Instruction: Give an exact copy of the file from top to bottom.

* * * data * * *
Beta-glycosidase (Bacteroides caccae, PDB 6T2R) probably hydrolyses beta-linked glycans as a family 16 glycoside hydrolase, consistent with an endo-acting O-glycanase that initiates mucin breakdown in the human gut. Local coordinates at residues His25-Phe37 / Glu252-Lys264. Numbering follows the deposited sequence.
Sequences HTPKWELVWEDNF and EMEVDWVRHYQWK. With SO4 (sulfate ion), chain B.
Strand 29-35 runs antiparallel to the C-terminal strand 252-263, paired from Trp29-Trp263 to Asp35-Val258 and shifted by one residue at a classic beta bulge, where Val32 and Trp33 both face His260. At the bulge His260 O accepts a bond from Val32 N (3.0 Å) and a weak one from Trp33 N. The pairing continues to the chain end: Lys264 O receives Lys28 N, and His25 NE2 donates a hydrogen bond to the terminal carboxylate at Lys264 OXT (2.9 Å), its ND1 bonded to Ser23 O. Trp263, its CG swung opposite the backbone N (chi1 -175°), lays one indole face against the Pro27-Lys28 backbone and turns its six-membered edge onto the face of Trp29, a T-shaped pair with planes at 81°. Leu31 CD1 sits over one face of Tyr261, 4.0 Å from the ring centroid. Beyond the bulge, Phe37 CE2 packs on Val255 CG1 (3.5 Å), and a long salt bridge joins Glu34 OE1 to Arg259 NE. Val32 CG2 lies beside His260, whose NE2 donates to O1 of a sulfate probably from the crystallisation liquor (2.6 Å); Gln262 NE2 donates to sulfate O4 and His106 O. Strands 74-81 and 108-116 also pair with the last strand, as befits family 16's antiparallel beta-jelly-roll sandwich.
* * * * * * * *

Beta-glycosidase (Bacteroides caccae, PDB 6T2R) probably hydrolyses beta-linked glycans as a family 16 glycoside hydrolase, consistent with an endo-acting O-glycanase that initiates mucin breakdown in the human gut. Local coordinates at residues His25-Phe37 / Glu252-Lys264. Numbering follows the deposited sequence.
Sequences HTPKWELVWEDNF and EMEVDWVRHYQWK. With SO4 (sulfate ion), chain B.
Strand 29-35 runs antiparallel to the C-terminal strand 252-263, paired from Trp29-Trp263 to Asp35-Val258 and shifted by one residue at a classic beta bulge, where Val32 and Trp33 both face His260. At the bulge His260 O accepts a bond from Val32 N (3.0 Å) and a weak one from Trp33 N. The pairing continues to the chain end: Lys264 O receives Lys28 N, and His25 NE2 donates a hydrogen bond to the terminal carboxylate at Lys264 OXT (2.9 Å), its ND1 bonded to Ser23 O. Trp263, its CG swung opposite the backbone N (chi1 -175°), lays one indole face against the Pro27-Lys28 backbone and turns its six-membered edge onto the face of Trp29, a T-shaped pair with planes at 81°. Leu31 CD1 sits over one face of Tyr261, 4.0 Å from the ring centroid. Beyond the bulge, Phe37 CE2 packs on Val255 CG1 (3.5 Å), and a long salt bridge joins Glu34 OE1 to Arg259 NE. Val32 CG2 lies beside His260, whose NE2 donates to O1 of a sulfate probably from the crystallisation liquor (2.6 Å); Gln262 NE2 donates to sulfate O4 and His106 O. Strands 74-81 and 108-116 also pair with the last strand, as befits family 16's antiparallel beta-jelly-roll sandwich.